There’s been a lot of buzz about The Little Book That Beats the Market, so I was excited when it finally came in from the library. Of course, at the time I was midway through Index Funds: The 12-Step Program for Active Investors, which I’ll also be posting a review about shortly. Alternating between the two books was like a roller coaster – the Little Book fanning the (little) stock-picking flame inside me, and Index Fund book trying just as hard to stamp it out forever.
The Little Book is well, really little. It’s about the size of a 5″x7″ photograph and barely over 100 pages long. It could be easily finished in one afternoon. The writing style is simple and easy to read, although many of the jokes felt a bit forced to me.
It starts with a nice little story which explains what you are actually buying when you purchase a stock. In short, you’re not buying a physical object, but a stream of future earnings. This is why stock prices fluctuate so much – you’re trying to predict the often-hazy future.
Accordingly, Greenblatt argues that the Market is simply crazy over the short term. But due to this craziness, there is the opportunity to snap up a company at a bargain price. Enter the Magic Formula: Buy good companies at bargain prices. Doing some number-crunching, using the formula gives you historical annual returns of about 30%, beating the market by 20% every year. All with lower risk than the market. Yowza! Sounds good right?
The tricky thing about this book is how ‘good’ and ‘bargain’ are defined. Greenblatt uses a vague definition in the main part of the book, and then a more complicated definition in the appendix. Thanks to JLP at AllFinancialMatters, I discovered this Barron’s article which confirms that even other quantitative people can’t understand the exact definition of the Magic Formula or replicate his awesome returns. They used a different stock database, leading to the returns going down significantly. That’s a bit fishy.
But… even if you use his dumbed-down (my name, not his) definitions of:
Good = High Return On Assets (ROA), and
Bargain = Low P/E ratio,
both of which are part of most stock screeners, you still get market-beating results.
Any time a book claims to beat the market, people line up to crap all over it. I mean, isn’t this just good ole’ Value investing? Traditionally this is done with other ratios like Book-to-Market ratios. Again, the data seems to support that the Little Book method does better than other ratios.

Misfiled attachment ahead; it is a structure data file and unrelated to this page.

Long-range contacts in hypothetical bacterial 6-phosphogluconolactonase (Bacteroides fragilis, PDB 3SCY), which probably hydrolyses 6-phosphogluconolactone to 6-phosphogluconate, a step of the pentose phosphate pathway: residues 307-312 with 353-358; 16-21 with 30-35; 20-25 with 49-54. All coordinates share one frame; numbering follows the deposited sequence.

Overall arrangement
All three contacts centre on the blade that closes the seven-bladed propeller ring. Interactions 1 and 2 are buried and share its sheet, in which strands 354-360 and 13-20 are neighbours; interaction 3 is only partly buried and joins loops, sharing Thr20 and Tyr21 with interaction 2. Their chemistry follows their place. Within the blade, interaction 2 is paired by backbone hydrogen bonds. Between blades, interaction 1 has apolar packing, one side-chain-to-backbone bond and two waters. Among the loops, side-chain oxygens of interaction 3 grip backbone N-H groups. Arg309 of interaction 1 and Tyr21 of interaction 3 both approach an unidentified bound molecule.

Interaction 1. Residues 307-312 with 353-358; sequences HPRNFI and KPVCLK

Another criticism, which is noted in the book, is if everyone knows this secret, won’t the prices adjust and remove this market inefficiency? Greenblatt counters this with the fact that his method only works for the long-run, and will underperform the market for sometimes years at a time. This volatility will scare away enough investors and/or fund managers over the long haul such that the premium will endure. Okay, maybe.
My personal nitpick is that the returns also don’t take into account trading commissions and bid-ask spreads. Greenblatt glosses over this point by implying “This method kicks so much ass (remember, 30%!) that you could pay full-service broker commissions and you’d still come out ahead!”
But let’s take a closer look. He suggests holding 30 stocks, each for only a year. Unless you’re investing huge sums, that’s a big drag. If you buy in $500 chunks ($15,000 total portfolio size) with $10 trades, that’s a 4% dent in profits every year (buy and sell). Even at $5 trades, that’s 2%. Finally, if you’re not holding these in an 401k/IRA, you’ll have to deal with taxes.
1) His returns were based on data from 1988 to 2004, which may be the best he could get will full data, but still is less than 20 years. Will it persist?
2) The book has a website, MagicFormulaInvesting.com, which you can generate the current picks per the Little Book method.
So, if you add in the database inconsistencies, smaller future market inefficiencies, the existing value-premium, the trading costs, and taxes, will you still end up with a risk-adjusted market-beating return for the next 20 years? I have no clue. I can only say that I’m not changing any of my current investments, but if I do eventually set up a small stock-picking portion of my portfolio, I’ll keep the results of this book in mind.
Although I don’t really recommend it as an investing guidebook like The Four Pillars of Investing, I did find it a fun book to read. I think it presents a new-ish view on picking stocks and was a refreshing change of pace for me.
Overall Rating: (ratings explained)